The Five Working-Guidelines of the Radical DisABILITY Protocol

As with everything else in this experimental protocol, these working-guidelines are hypotheses. They may all be wrong. But for the moment they are general directions that guide everything I am experimenting with. They are Goals, not Rules. That way, it doesn’t matter if I go off course because I can then use these guidelines to head me back in the right direction.


  1. Aim to prioritise state of mind above all else

No one can feel ‘up-beat’ all the time. But, if life never feels worthwhile then the other four Guidelines risk being redundant. So, supporting self-esteem, a sense of style, and practical independence are far more crucial than in traditional protocols.

  1. Aim to remain rigorously ahead of the curve

This is about more than just being proactive – it is about maintaining as much control as possible. Avoiding being caught out requires starting from a brutally-honest view of realistic likely scenarios and then fully planning for them far in advance.

  1. Aim to maximise Quality of Life but minimise Care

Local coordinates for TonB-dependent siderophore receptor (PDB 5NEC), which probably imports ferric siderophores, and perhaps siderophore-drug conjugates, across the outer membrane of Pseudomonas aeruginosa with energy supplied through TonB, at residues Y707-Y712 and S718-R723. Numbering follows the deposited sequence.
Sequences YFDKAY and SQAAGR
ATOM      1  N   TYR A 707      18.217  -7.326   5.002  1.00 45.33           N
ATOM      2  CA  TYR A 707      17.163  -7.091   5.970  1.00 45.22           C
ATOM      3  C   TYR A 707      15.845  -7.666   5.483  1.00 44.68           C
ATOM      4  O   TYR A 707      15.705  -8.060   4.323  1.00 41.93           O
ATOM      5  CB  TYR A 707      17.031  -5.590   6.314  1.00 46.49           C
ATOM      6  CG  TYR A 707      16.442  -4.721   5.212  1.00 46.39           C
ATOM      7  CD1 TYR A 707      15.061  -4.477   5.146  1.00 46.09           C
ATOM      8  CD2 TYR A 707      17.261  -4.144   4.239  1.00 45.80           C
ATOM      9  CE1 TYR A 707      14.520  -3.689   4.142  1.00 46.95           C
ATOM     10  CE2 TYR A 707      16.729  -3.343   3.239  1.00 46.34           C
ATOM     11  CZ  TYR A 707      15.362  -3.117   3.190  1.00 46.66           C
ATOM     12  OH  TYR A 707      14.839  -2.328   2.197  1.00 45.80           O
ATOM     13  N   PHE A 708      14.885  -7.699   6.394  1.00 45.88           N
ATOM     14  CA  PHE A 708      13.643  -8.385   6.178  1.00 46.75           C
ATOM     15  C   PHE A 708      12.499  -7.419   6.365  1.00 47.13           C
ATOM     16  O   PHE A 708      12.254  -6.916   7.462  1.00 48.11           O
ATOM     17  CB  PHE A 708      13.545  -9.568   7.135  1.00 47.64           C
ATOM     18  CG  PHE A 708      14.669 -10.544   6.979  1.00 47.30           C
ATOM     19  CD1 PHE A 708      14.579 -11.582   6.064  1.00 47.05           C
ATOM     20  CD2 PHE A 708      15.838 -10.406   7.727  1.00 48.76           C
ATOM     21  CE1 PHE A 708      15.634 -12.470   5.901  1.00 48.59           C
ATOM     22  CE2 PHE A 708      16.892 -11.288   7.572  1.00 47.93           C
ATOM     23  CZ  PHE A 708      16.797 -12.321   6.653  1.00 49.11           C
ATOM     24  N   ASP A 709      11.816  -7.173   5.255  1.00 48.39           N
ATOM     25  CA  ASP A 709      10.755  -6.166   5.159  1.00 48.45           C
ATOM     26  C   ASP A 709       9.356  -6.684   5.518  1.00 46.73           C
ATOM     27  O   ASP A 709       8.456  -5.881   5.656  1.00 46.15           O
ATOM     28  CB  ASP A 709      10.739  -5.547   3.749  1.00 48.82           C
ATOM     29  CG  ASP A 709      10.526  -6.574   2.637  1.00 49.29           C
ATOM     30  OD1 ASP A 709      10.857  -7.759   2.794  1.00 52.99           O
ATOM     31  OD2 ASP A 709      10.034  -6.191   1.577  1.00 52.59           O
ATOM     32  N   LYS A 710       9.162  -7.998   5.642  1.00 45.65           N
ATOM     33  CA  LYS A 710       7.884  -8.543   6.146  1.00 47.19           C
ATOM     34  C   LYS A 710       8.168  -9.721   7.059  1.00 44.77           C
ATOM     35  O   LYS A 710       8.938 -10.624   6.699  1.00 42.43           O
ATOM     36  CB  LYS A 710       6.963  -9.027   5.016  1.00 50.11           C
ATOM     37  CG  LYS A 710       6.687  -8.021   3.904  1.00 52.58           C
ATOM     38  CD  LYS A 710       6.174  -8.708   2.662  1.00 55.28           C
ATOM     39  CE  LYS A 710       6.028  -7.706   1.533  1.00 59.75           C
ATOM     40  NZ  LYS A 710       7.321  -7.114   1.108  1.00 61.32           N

Traditional protocols rely heavily on Carers – for instance for toileting – but this severely breaches the First Guideline. In contrast, a triple-ostomy with removal of the rectal stump is a one-off major intervention that is sustainably liberating.

  1. Aim to apply cutting-edge Hi-Tech to everything

MND research fixates on biomedical work but Hi-Tech’s power grows exponentially and we need to ride that wave. Medical monitoring, life-support, VR/AR, comms, can all be integrated into a robotic wheelchair and auxiliary-control-centre bed.

  1. Aim to never accept orthodoxy without question

For MND, one size can never fit all – yet traditional protocols default to standard responses (e.g., general-acting baclofen rather than targeted Botox). Choose Science, not Habit. Explore imaginatively-unconstrained cross-disciplinary options.